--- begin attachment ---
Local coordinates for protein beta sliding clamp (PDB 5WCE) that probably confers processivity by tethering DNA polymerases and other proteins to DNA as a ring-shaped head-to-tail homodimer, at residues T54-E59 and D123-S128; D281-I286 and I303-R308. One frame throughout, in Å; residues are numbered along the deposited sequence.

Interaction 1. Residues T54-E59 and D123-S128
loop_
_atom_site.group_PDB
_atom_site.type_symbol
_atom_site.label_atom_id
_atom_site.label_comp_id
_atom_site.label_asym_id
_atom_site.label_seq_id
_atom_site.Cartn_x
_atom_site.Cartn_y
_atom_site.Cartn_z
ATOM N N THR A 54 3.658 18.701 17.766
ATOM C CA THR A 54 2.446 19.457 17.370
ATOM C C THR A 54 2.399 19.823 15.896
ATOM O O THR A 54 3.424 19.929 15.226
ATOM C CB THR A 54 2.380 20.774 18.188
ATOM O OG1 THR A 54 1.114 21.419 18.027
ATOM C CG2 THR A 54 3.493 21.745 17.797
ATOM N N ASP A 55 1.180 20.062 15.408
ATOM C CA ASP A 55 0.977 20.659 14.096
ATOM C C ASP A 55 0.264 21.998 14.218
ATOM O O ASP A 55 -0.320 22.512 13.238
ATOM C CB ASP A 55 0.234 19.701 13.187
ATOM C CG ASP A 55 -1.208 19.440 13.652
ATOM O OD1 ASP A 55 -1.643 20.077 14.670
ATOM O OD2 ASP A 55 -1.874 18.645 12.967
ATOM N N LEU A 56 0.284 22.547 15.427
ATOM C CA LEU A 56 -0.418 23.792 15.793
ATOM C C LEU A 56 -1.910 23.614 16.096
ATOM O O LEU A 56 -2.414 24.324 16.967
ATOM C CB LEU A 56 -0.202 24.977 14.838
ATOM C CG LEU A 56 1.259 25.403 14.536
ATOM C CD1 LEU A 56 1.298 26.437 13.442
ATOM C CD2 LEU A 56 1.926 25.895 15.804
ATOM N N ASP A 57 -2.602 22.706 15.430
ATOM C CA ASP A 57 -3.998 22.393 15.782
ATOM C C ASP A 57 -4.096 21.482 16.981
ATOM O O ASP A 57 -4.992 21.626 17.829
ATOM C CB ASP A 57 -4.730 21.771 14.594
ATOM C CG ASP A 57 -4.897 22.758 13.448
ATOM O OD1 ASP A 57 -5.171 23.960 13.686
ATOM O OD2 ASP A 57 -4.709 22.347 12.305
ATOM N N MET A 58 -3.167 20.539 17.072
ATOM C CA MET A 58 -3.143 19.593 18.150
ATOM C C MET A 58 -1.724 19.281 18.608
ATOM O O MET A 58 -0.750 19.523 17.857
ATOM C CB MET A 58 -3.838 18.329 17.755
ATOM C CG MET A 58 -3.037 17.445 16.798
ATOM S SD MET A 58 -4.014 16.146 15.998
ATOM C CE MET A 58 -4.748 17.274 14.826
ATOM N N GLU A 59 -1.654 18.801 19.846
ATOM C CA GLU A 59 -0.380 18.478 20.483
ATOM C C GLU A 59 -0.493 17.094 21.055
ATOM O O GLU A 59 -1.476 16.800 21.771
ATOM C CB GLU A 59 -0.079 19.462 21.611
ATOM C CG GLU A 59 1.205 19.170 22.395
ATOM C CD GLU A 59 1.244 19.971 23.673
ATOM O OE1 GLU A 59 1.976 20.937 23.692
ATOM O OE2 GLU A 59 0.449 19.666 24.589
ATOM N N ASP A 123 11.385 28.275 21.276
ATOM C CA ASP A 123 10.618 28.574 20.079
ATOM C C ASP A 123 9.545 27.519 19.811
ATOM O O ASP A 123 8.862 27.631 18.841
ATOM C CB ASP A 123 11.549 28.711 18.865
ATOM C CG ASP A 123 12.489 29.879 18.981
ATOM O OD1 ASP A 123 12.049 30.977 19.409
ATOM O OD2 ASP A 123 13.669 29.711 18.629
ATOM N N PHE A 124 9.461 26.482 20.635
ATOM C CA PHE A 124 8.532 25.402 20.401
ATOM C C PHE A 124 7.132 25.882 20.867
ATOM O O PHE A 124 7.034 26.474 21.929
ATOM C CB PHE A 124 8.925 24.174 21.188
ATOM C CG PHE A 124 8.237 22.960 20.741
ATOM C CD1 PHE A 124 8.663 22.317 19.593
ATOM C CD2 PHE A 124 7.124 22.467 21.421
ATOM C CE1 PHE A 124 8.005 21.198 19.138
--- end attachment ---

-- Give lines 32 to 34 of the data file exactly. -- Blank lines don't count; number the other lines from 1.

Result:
ATOM C CB LEU A 56 -0.202 24.977 14.838
ATOM C CG LEU A 56 1.259 25.403 14.536
ATOM C CD1 LEU A 56 1.298 26.437 13.442